Carcass Island in the Falklands is a tiny sandy land mass measuring just 10km long and 2.5km at its widest point.
Despite its far-flung location, this wind-swept spot is a place 72-year-old Rob McGill fondly calls home – and MailOnline Travel spent several days navigating some of the choppiest waters in the world to reach it.
During a visit there with polar cruise company Poseidon Expeditions, Rob told MailOnline Travel about island life and how he felt extremely isolated during the 1982 Falklands War between Britain and Argentina.
The farmer came across Carcass Island 44 years ago and with help from the bank, managed to buy it for £30,000.
He said he decided to leave the bright lights of Stanley behind – the capital of the Falklands Islands – after getting fed up with people.
The jolly septuagenarian explained: ‘I used to work in Stanley on the boats and things. But as time went on I decided I just didn’t like people’s attitudes and I wanted a more peaceful life.’
Before buying Carcass Island – named after HMS Carcass, which visited in the late 18th century – with his wife Lorraine, Rob lived on Sea Lion Island for a while.
They were attracted to Carcass’s more northerly location and the fact it was closer to neighbouring islands.
The couple soon went about managing the farm – originally set up in 1872 – and a small bed and breakfast for tourists.
The McGills went about setting up a farm and a small bed and breakfast for tourists on Carcass Island
The McGill household boasts lush gardens with mature trees and green lawns
Today they have around 2,000 sheep, 20 cattle and lush vegetable patches brimming with potatoes and carrots. For power, there is a wind turbine and two diesel generators.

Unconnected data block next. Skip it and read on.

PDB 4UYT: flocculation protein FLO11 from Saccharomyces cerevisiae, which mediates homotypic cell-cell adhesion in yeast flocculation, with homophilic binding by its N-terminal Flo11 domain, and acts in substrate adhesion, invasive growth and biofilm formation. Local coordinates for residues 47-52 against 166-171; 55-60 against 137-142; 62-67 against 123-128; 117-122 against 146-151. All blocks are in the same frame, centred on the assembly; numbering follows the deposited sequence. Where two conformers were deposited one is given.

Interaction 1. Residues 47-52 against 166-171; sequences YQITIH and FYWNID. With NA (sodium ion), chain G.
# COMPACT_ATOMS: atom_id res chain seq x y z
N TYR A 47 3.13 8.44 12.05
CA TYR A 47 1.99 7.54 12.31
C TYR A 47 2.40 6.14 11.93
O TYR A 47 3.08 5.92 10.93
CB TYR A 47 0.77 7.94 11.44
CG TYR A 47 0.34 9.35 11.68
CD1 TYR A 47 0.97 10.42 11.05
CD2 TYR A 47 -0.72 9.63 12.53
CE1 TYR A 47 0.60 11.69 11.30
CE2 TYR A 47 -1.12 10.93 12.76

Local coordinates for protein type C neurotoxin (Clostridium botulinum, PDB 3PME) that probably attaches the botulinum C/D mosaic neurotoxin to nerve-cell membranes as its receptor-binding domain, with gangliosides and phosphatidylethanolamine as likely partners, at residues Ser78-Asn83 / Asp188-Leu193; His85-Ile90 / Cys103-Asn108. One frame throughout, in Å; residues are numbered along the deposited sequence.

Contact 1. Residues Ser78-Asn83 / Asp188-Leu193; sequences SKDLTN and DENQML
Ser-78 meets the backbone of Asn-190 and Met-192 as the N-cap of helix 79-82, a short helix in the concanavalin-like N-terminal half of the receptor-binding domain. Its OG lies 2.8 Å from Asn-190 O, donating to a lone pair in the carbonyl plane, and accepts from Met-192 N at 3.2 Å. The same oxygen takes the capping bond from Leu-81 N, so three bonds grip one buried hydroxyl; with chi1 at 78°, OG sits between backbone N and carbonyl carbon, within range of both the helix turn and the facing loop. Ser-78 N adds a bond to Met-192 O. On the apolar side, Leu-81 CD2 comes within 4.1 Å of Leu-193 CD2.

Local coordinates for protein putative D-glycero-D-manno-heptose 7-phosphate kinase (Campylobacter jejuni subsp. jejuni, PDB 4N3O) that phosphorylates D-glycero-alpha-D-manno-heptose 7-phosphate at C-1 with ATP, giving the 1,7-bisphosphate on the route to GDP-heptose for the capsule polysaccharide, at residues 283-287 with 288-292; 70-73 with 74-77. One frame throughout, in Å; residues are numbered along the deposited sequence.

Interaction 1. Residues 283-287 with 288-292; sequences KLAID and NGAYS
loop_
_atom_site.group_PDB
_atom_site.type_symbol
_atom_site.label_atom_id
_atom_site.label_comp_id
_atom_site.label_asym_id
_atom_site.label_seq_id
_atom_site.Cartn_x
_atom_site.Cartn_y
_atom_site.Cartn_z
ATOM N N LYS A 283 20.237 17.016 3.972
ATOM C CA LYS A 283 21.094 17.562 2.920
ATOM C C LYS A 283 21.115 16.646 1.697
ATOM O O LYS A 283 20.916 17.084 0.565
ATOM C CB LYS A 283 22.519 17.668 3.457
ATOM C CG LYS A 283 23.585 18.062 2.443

For transportation around the island, there is a Land Rover, boat and small air strip where necessary supplies are flown in around every two weeks. Larger goods are shipped in via ferry every six weeks.
Talking about day-to-day life, Rob said: ‘Every day goes by really quickly, you have interesting people come and stay.
‘We have five people working here, including a baker, cook and gardeners.
‘We have lambs for the oven and get milk, butter and cream from the cows.
‘But we import cheese, it’s far better than trying to make our own. And we don’t have chickens for eggs but we can get them via a ten-minute flight.’
The McGills brought up their son and daughter on Carcass Island, and said it made for an idyllic family base.
Like many children spread across the Falkland Islands, the McGill children went to a boarding school in Stanley.
It was there that they found themselves stuck the day the war broke out on April 2, 1982.
Carcass Island is also home to hundreds of Magellanic penguins
Carcass Island was named after HMS Carcass, which visited in the late 18th century
Rob said his wife was with the children and they found themselves trapped in Stanley as gunfire started to blast.
He had to wait at home as they tried to work their way back west.
It took them several days to drive in a Land Rover across East Falkland, where Stanley is located, before they boarded a boat to get home.